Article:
It's August 1959 and John Lennon has just spent the summer working as a labourer in Scarisbrick, earning enough money to buy a new electric guitar, a blonde Hofner Club Forty. John immediately nicknamed it the Club Footy, as was his wont.
The Quarry Men had effectively split up that January following a booking at the Village Hall in Woolton, John's home turf, and a disastrous drunken audition at the Finch Lane Busmen's social club in Page Moss, after which drummer Colin Hanton had a row with Paul McCartney on the bus home and left the group.
The trio of John, Paul and George carried on, with no real direction, and nothing much in the way of bookings.
They toyed with a new name for the group. The Quarry Men was no longer relevant. All of the original members save John had left, he no longer attended Quarry Bank school and the name had never had any relevance to Paul and George.
After a brainstorming session in Forthlin Road in the presence of Derek Hodkin, John's new friend from art college who usefully owned tape recorder, and Mike McCartney the trio came up with a new name. They were nearly The Ravens, but settled on Japage3 - J for John, Pa for Paul, Ge for George and (wait for it) 3 because (go on, have a guess) they were a trio. Genius!
Hodkin was also appointed their manager and set about arranging some bookings for them. He got them two, both at the La Scala Ballroom in Runcorn (on 2 March and 8 May) before losing interest and that was that.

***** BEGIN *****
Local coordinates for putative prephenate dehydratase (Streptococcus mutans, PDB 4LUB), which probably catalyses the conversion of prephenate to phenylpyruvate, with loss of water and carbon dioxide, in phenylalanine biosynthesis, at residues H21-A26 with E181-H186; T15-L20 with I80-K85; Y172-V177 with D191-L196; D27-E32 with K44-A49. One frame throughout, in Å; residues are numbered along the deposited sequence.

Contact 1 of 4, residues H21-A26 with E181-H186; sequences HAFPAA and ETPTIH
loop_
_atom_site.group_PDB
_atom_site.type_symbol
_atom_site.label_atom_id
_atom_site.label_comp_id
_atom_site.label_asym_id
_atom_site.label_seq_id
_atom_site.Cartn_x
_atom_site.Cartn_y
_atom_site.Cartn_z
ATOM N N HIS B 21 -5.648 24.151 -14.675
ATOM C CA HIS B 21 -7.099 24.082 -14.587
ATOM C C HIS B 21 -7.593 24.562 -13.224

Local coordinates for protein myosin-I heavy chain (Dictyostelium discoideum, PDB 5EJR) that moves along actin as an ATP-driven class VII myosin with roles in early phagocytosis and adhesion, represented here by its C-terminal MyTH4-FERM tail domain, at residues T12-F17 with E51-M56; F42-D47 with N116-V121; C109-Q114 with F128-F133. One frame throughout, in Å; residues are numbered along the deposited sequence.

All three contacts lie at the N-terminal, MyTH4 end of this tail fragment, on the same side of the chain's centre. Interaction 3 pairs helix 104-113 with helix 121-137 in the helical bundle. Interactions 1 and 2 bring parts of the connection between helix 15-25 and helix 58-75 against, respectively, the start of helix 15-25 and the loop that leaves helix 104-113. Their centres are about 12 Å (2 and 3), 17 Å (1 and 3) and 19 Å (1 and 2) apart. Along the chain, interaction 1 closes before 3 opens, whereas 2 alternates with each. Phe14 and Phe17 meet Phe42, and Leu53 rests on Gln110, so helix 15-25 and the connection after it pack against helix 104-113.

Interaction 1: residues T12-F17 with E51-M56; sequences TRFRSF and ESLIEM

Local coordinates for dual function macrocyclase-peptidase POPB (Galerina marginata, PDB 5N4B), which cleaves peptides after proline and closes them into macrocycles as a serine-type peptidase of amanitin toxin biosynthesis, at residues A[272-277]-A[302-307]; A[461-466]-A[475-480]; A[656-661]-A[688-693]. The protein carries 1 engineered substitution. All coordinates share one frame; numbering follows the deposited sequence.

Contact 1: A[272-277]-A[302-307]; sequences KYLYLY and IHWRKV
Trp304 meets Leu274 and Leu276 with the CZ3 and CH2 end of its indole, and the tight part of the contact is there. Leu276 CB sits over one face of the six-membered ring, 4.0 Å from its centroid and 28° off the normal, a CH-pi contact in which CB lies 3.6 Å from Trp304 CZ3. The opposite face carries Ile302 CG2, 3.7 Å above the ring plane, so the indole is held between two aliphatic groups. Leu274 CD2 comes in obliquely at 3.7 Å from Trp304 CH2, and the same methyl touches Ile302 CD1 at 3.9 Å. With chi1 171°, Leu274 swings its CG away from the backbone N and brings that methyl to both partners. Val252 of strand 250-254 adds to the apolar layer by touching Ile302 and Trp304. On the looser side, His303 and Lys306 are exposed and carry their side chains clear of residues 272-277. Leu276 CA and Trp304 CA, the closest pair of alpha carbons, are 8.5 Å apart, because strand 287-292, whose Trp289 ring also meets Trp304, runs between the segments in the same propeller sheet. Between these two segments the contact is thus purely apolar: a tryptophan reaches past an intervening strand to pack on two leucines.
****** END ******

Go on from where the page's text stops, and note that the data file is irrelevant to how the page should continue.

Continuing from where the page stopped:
George Harrison was keen to play his guitar at every available opportunity and so when the bookings for the Japage3 dried up he started what he later referred to as his 'freelancing period' playing with various groups wherever and whenever the opportunity presented itself.
One of the groups he regularly played with was the Les Stewart Quartet, and with the members mainly domiciled around the West Derby and Tuebrook area it meant a long bus journey from Speke for George with several changes en-route just so he could practise or perform with them.
In an earlier blog I've covered how George and the Les Stewart Quartet came to be playing a club in Hayman's Green, West Derby, called Lowlands, and how this led to them being invited by Mona Best (Pete's Mum) to become the resident band at a new club called the Casbah which she was about to open further along the street in the basement of her family home.
Days before the grand opening the Les Stewart Quartet broke up leaving only George and Ken Brown, a duo at best, not the group Mrs Best required for her opening night. George told her not to worry, he had a couple of mates he could bring in to join himself and Ken and suddenly with John and Paul back on board the Quarry Men* were reactivated, playing the opening night at the Casbah on Saturday 29 August 1959. In preparation for the promised new bookings John had bought his Club 40 the previous day.